The Shell Seekers by Rosamunde Pilcher is a plot-driven family saga centered around Penelope Sterne, daughter of an artist and mother of three unlikable adult children (well, two are outright unlikable; one is supposed to be admirable but is singularly off-putting). Penelope, now 64 and suffering from a weak ticker, putters in her English garden, ponders her past, and considers how and when to dispose of the few of her father’s now-valuable art works in her possession.
The story moves right along at a bracing clip, through lengthy detours into Penelope’s childhood in Cornwall, Britain’s WWII home front, and the younger daughter’s sojourn in Ibiza. It is an enjoyable read, well-deserving of its decades of popularity.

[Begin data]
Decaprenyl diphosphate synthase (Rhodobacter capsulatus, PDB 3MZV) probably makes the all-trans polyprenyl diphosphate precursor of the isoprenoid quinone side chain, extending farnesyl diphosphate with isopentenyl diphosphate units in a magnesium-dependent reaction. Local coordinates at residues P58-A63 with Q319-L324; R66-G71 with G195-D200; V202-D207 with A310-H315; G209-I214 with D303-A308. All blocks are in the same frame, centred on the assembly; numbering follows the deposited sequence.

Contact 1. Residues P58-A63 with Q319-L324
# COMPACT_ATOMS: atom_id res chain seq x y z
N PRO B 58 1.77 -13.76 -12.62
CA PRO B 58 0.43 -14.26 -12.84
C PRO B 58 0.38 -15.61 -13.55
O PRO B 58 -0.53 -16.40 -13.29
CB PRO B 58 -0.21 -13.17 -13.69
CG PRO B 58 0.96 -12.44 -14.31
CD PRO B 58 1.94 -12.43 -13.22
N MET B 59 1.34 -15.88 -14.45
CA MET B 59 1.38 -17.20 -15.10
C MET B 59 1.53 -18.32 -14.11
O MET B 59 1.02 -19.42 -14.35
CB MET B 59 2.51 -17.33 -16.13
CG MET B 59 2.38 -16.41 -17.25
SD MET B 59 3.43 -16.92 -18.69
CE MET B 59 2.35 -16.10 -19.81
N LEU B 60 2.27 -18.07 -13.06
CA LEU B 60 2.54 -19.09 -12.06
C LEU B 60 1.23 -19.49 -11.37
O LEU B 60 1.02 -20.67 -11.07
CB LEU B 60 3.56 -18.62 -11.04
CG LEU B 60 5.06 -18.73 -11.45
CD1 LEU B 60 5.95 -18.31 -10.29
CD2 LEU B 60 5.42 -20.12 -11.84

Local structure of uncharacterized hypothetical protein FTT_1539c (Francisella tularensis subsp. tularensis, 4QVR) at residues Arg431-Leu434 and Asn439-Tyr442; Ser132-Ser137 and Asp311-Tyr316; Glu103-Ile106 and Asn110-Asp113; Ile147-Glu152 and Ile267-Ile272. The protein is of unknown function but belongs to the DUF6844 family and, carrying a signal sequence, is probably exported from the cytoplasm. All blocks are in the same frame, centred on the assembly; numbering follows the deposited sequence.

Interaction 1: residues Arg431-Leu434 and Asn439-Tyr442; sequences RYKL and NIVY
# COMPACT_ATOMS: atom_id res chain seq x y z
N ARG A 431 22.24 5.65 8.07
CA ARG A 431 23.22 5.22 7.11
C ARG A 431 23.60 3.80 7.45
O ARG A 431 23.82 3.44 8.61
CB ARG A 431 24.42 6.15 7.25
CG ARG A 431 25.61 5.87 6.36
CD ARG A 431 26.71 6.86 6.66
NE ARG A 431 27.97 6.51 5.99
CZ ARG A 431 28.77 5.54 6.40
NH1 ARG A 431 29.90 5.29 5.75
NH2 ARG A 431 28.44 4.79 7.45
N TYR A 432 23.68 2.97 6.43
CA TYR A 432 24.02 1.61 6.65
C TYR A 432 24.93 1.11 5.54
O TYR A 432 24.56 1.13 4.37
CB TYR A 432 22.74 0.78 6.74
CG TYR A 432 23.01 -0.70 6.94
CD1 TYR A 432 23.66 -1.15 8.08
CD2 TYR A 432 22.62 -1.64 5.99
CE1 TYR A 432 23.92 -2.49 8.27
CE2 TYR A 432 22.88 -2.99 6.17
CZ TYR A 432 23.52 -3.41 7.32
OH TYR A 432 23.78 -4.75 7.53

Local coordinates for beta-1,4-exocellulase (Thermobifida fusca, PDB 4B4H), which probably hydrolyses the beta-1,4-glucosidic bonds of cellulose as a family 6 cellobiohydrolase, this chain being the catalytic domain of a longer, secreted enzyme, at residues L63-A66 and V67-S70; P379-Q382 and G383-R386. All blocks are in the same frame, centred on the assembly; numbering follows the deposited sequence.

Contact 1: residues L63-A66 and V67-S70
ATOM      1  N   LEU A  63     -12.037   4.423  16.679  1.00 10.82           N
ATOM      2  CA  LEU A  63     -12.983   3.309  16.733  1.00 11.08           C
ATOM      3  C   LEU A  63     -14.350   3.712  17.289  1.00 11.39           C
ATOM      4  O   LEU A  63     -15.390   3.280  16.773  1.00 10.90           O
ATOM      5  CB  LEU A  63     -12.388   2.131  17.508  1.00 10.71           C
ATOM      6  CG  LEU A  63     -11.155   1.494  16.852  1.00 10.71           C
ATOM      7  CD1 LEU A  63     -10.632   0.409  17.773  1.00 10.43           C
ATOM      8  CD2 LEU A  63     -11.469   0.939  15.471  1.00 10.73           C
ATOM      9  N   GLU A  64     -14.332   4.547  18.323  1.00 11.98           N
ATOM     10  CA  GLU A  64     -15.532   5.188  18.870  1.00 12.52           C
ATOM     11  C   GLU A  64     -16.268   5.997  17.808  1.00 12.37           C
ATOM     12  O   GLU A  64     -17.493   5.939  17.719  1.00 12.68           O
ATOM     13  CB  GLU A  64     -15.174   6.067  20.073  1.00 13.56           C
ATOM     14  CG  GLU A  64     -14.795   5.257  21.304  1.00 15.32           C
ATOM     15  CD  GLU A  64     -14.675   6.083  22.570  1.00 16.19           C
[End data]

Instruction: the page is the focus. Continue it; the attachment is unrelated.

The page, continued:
Only in retrospect does the novel disappoint. The main weakness is a lack of character development. The characters spring fully-formed onto the page. The “good” people are all generous, hard-working, independent, and bluntly forthright. (They are also startlingly unsentimental.) The “bad” folks are greedy, vain, self-centered, and silly. None of them change, either individually or in relation to the others. When the narrative reaches its chronologically natural ending, resolution of the various threads is brusquely efficient, but not convincing or satisfying.
Overall, it is an entertaining but unfulfilling read.
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The Shell Seekers is on the BBC's Big Read list.
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